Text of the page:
The book: In The State (Princeton University Press), political philosopher Philip Pettit examines the nature of the state and its capacity to serve goals. He highlights the implications of the state including its impact on economics, laws, justice, peace, and social theory, to ultimately present a possible ideal of an institution that lies at the center of our lives. Looking at some of the challenges that lie ahead — population growth, nuclear arms, extreme poverty, and climate change to name a few — Pettit makes the case for the state to step in to better the lives of its citizens.
The author: Philip Pettit is the L.S. Rockefeller University Professor of Politics and Human Values at Princeton University. He has taught political theory and philosophy at the University since 2002. His work focuses on moral and political theory and on the philosophy of mind and metaphysics. He is also the author of a number of books and publications including The Robust Demands of the Goods.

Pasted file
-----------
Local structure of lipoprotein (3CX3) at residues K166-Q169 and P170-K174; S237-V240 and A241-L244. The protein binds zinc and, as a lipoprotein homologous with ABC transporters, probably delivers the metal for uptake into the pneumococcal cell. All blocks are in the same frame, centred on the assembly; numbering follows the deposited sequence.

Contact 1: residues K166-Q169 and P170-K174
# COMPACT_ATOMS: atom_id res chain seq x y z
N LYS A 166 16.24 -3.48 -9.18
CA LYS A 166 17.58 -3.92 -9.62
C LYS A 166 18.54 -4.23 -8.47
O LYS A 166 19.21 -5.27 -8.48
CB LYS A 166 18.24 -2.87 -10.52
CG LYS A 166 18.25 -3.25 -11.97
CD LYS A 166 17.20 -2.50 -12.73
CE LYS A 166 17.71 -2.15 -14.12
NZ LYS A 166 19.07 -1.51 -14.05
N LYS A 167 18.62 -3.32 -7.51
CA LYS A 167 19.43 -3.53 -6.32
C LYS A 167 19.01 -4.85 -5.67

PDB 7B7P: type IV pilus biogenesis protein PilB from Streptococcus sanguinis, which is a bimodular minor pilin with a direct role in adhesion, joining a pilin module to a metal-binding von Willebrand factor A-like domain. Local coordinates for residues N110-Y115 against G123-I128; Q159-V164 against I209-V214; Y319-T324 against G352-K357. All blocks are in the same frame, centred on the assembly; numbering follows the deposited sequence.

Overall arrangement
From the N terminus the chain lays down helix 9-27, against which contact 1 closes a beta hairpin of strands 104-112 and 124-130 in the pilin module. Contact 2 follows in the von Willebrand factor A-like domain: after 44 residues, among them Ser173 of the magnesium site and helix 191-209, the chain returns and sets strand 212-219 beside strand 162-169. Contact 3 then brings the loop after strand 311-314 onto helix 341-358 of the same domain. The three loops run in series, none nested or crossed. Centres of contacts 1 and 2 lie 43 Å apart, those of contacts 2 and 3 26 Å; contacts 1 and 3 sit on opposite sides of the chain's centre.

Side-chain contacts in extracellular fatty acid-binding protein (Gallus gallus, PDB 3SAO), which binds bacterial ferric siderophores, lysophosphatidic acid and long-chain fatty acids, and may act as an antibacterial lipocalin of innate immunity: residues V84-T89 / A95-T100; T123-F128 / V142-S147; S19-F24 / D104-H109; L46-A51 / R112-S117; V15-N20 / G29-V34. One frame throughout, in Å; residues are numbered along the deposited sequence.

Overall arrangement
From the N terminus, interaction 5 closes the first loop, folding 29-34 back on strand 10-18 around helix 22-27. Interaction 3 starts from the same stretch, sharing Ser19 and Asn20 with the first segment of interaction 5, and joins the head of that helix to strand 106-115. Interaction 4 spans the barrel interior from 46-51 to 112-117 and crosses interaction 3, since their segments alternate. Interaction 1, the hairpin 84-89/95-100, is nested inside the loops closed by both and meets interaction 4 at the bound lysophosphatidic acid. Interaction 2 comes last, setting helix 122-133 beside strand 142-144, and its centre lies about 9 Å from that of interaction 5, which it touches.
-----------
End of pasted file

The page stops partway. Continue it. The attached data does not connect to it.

For a century or more, competing states or polities have claimed and controlled most of the surface of the earth; the only exceptions are international waters and some areas of wilderness. While it has taken millennia for the network of states to extend over the whole planet, and while that network is consistent with continuing shifts in the distribution of power and territory, it looks now like an arrangement that is destined to survive, at least in the absence of massive shocks. It might be disrupted or undone by catastrophic climate change, by a large meteor strike, by a rampant plague, or by a nuclear world war. But short of such a radical shock, the state system is likely to stay around for the foreseeable future.